One law in the Torah that makes modern readers shudder is that of the punishment of the rebellious son:
If a man has a stubborn and rebellious son who will not obey the voice of his father or the voice of his mother, and, though they discipline him, will not listen to them, then his father and his mother shall take hold of him and bring him out to the elders of his city at the gate of the place where he lives, and they shall say to the elders of his city, “This our son is stubborn and rebellious; he will not obey our voice; he is a glutton and a drunkard.” Then all the men of the city shall stone him to death with stones. (Deut. 21:18-21)
Even though this law sounds extreme, in a family-centered tribal culture where respect for parents and elders was the cornerstone of order, insubordination to their authority threatened the stability of society. It had to be taken very seriously by the community.
Jewish scholars have traditionally interpreted this law as for rhetorical purposes only, as a hypothetical punishment to strengthen parental authority. As they saw it, the law wasn’t actually meant to be applied. In order to ensure this, rabbinic law added an absurdly long list of conditions to be met, so that it was impossible to enforce. 1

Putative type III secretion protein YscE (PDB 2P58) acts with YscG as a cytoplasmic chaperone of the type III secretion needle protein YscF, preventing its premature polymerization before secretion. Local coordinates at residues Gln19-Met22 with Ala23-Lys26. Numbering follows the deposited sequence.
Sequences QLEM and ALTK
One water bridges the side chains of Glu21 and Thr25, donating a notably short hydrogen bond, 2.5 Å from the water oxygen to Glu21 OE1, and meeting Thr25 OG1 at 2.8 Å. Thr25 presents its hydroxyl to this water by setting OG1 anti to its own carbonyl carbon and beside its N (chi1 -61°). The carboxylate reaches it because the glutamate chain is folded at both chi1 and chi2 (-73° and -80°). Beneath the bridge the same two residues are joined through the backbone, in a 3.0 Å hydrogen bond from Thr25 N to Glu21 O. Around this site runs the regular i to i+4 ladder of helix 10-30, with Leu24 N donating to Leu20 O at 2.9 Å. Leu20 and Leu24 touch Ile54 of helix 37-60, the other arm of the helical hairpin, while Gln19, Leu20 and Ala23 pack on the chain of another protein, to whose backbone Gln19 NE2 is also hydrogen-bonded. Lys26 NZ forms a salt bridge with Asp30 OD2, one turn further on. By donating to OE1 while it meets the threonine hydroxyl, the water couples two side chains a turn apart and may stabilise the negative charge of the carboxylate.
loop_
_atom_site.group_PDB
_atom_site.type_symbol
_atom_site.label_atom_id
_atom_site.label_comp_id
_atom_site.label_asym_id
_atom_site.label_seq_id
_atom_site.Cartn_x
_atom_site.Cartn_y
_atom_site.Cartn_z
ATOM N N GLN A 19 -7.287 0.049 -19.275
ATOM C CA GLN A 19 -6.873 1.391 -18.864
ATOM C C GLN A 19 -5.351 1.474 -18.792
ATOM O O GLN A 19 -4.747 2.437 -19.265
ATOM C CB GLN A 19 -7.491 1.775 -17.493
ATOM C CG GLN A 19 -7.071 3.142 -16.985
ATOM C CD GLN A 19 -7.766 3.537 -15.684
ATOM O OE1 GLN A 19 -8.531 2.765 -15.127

A Progressive Law?
A Bible professor from Uganda shared a fascinating comment about this law — that it sounds shockingly progressive where she comes from. [Read More…]
For the past couple months, I’ve had a remarkable Bible scholar staying at my house. Milly Erema has been teaching Old Testament for the past 20 years at Uganda Christian University. You’ve actually heard me quote her several times in my books, along with other Africans and Asians who I consult for their non-Western perspective.